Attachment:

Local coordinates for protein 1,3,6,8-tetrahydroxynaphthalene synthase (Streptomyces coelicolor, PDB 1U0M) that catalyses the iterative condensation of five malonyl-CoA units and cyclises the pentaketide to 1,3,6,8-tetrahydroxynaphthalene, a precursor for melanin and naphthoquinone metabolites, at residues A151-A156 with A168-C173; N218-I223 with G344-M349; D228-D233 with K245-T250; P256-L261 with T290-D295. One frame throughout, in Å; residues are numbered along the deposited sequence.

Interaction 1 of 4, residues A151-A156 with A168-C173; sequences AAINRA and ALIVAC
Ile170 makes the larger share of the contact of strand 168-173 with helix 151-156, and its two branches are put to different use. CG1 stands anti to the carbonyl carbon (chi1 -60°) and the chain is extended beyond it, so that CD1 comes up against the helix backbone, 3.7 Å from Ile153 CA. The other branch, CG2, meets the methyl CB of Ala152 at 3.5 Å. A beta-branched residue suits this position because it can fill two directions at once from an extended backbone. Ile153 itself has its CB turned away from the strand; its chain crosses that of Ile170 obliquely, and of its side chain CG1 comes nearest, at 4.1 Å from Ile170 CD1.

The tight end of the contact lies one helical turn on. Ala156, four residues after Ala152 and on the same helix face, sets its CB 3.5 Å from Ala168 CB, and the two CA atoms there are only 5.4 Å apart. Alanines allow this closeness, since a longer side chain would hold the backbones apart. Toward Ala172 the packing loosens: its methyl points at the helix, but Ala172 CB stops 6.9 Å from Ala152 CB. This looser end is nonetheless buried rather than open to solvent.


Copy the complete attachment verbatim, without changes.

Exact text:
Local coordinates for protein 1,3,6,8-tetrahydroxynaphthalene synthase (Streptomyces coelicolor, PDB 1U0M) that catalyses the iterative condensation of five malonyl-CoA units and cyclises the pentaketide to 1,3,6,8-tetrahydroxynaphthalene, a precursor for melanin and naphthoquinone metabolites, at residues A151-A156 with A168-C173; N218-I223 with G344-M349; D228-D233 with K245-T250; P256-L261 with T290-D295. One frame throughout, in Å; residues are numbered along the deposited sequence.

Interaction 1 of 4, residues A151-A156 with A168-C173; sequences AAINRA and ALIVAC
Ile170 makes the larger share of the contact of strand 168-173 with helix 151-156, and its two branches are put to different use. CG1 stands anti to the carbonyl carbon (chi1 -60°) and the chain is extended beyond it, so that CD1 comes up against the helix backbone, 3.7 Å from Ile153 CA. The other branch, CG2, meets the methyl CB of Ala152 at 3.5 Å. A beta-branched residue suits this position because it can fill two directions at once from an extended backbone. Ile153 itself has its CB turned away from the strand; its chain crosses that of Ile170 obliquely, and of its side chain CG1 comes nearest, at 4.1 Å from Ile170 CD1.

The tight end of the contact lies one helical turn on. Ala156, four residues after Ala152 and on the same helix face, sets its CB 3.5 Å from Ala168 CB, and the two CA atoms there are only 5.4 Å apart. Alanines allow this closeness, since a longer side chain would hold the backbones apart. Toward Ala172 the packing loosens: its methyl points at the helix, but Ala172 CB stops 6.9 Å from Ala152 CB. This looser end is nonetheless buried rather than open to solvent.